BV: What has been some of the feedback you’ve received about open marriage from the African American community?
CS: We get a lot of feedback that’s against open marriages, but at the same time, I think there’s a very large group of people out there who understand that the current institution of marriage does not work. And instead, we need to focus on more of a universal love concept and focus on not being victims in our own lives. I think those people are open to the concept of an open marriage because basically they understand they create their life and have control of it. If a person isn’t used to being open and honest in a monogamous relationship and is used to playing games there’s no way they will be able to conceive of an open relationship that’s built on trust and honesty.
BV: Given the often dire statistics reported about marriage and infidelity relating to African Americans, is this a lifestyle choice that more of them should consider?
KS: I don’t think that this is a lifestyle choice that will benefit African Americans any more than monogamy will. What I do feel is that it will expand our awareness and aid us in really coming out of a system that does not work. But that doesn’t mean that there won’t be any difficulties coming into a new system.
If we are able to make a real transition where we really feel that we don’t have to own our partner, we don’t have to own his penis, we don’t have to own her vagina, if we actually get to that point, and we will find the benefits of that type of thinking. But it’s a journey that I won’t claim to be easy.
BV: What are some of the joys and advantages that you’ve experienced as participants in an open marriage?
CS: It’s brought Kenya and I closer. We’re able to talk about things that we didn’t imagine we would be talking about, like our experiences with our other partners or things that we like or dislike on an intimate level. That’s been a big benefit for us.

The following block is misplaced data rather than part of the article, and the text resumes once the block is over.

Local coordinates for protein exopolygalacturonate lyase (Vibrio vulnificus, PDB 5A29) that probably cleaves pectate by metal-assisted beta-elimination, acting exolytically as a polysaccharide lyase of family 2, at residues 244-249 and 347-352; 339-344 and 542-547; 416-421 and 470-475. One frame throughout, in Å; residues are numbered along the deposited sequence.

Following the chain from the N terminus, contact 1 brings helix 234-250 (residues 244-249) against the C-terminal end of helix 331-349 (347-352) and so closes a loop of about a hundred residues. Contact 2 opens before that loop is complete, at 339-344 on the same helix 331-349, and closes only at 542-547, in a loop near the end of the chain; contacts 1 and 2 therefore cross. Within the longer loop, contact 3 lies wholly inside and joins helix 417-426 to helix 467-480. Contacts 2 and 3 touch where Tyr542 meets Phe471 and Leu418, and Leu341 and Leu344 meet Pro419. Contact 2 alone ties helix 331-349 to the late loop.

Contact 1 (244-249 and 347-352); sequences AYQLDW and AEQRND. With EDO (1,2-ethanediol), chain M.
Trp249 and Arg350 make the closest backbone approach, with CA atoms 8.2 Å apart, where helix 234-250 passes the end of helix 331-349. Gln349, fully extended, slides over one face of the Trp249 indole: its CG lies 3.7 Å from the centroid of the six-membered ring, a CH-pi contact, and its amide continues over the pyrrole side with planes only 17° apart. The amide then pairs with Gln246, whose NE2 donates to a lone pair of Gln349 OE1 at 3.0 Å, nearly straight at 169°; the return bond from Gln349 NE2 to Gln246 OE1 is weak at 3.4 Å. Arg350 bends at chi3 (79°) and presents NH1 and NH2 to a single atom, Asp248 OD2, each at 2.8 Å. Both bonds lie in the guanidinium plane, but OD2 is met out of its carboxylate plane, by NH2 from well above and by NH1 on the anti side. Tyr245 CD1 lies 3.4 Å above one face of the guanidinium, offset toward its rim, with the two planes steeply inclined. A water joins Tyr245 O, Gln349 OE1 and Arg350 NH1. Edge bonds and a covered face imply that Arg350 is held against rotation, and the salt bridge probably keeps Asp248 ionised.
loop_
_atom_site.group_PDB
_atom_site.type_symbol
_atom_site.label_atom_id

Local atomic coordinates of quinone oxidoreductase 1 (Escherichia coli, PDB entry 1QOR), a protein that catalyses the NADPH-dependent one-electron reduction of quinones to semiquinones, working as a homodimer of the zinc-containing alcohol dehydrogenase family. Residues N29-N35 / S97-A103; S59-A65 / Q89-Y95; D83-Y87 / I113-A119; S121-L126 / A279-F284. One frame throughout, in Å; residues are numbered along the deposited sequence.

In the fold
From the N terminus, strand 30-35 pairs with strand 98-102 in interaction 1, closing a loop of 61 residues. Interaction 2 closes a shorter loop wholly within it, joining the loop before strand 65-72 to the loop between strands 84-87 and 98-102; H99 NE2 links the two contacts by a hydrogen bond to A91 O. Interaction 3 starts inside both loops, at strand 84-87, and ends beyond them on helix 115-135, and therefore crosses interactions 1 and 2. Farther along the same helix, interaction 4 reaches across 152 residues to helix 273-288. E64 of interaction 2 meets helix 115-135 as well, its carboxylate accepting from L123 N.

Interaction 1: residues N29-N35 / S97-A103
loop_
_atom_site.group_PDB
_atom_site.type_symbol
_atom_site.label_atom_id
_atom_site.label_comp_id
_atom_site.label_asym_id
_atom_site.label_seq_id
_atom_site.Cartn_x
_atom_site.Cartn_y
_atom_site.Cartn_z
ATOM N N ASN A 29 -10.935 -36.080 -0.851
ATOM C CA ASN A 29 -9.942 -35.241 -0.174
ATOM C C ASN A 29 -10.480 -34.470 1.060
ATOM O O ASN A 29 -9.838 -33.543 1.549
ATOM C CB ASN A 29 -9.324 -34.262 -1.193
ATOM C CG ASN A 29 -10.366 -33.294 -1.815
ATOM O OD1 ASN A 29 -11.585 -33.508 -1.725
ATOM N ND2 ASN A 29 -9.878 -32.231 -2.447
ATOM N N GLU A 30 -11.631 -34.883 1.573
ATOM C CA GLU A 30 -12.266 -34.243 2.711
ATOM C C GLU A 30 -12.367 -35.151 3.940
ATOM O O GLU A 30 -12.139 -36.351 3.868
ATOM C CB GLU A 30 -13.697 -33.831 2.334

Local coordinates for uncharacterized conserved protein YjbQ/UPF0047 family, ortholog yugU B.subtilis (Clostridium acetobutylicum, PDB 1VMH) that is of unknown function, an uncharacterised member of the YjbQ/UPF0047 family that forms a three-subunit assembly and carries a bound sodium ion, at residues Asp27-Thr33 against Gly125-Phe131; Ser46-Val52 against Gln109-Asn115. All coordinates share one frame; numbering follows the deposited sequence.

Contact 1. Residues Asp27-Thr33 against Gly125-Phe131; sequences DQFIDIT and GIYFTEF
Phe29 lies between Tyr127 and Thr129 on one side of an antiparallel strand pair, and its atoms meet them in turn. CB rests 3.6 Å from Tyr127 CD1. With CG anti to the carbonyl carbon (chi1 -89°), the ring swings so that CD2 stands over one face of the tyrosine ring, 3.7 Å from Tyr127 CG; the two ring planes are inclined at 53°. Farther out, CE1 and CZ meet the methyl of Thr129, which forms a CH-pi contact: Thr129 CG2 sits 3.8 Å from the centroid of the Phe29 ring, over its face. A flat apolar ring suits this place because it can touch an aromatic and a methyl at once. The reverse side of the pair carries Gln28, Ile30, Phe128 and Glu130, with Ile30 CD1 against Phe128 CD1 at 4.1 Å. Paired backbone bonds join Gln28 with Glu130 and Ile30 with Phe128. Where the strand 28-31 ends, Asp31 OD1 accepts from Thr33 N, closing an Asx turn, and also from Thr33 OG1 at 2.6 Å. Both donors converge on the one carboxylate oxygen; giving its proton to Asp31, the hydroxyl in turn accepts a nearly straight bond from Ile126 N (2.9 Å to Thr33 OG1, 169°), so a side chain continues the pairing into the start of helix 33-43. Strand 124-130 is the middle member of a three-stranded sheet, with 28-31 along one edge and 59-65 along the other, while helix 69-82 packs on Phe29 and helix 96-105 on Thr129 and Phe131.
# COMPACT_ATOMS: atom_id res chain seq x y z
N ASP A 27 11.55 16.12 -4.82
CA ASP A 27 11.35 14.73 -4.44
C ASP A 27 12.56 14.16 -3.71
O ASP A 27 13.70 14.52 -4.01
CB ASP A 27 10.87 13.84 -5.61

KS: I feel very much more connected and more fearless. I feel free in my sensuality and happier on a daily basis. I feel like I have choices, options. I feel like I’m more willing to work things out with my husband because we have a real relationship based on truth and authenticity. Most people who are married do not have a choice or an option –ever – for the next 50 or 80 years to relate with someone of the opposite sex really intimately or emotionally. That’s what we vehemently dispute.
BV: What are some of the challenges that you’ve faced as an open marriage couple?
CS: We’re still trying to get through some earlier feelings we have around jealousy.
BV: Kenya, last July you and Carl spent time with your respective lovers. Please tell me about that experience.
KS: We spent the entire month of July with our significant others. Our kids go away every summer to my parents’ home so we decided to spend last summer with our significant others. It was good. I was in New York and Carl was in Mississippi. Carl and I talked every day. We coordinated with each other every day and communicated with each other.
BV: You obviously are OK with the other staying away overnight. Do you have any guidelines that you follow in your open marriage?
KS: The most important thing is trust, which is really our only rule. I trust my husband to protect our family, to protect my heart, to protect himself and to be the type of person who will be a viable husband for years to come. He expects and trusts the same things in me. We don’t have rules like ‘you can’t stay out late’ or ‘you can only go out on these days.’
BV: Speaking of protection, some may wonder if this lifestyle puts you at risk for contracting diseases?
KS: We don’t have that concern because we protect ourselves. We use many different forms of protection based on what we think is necessary. There is using a condom, which is a very good idea if you want to have that form of physical protection. There’s the idea that you are spiritually protected, meaning that you are not prone to a disease. And there’s also the option not to engage in intercourse. We have used all three of those options.
BV: Ossie Davis and Ruby Dee tried an open marriage but later decided monogamy was a better option for them. Do you think you’ll always have an open marriage?
KS: I hope so. I don’t know what would change or make it different. You never know what life is going to bring.
Carl and Kenya Stevens, who authored ‘Tame Your Woman‘ and ‘Change Your Man,’ respectively, are love coaches who blog about their experiences at www.JuJuMamaBlog.com, where they also operate JuJuMama’s Love Academy.
Do you think you could have an open relationship or an open marriage with your mate? Share your thoughts below.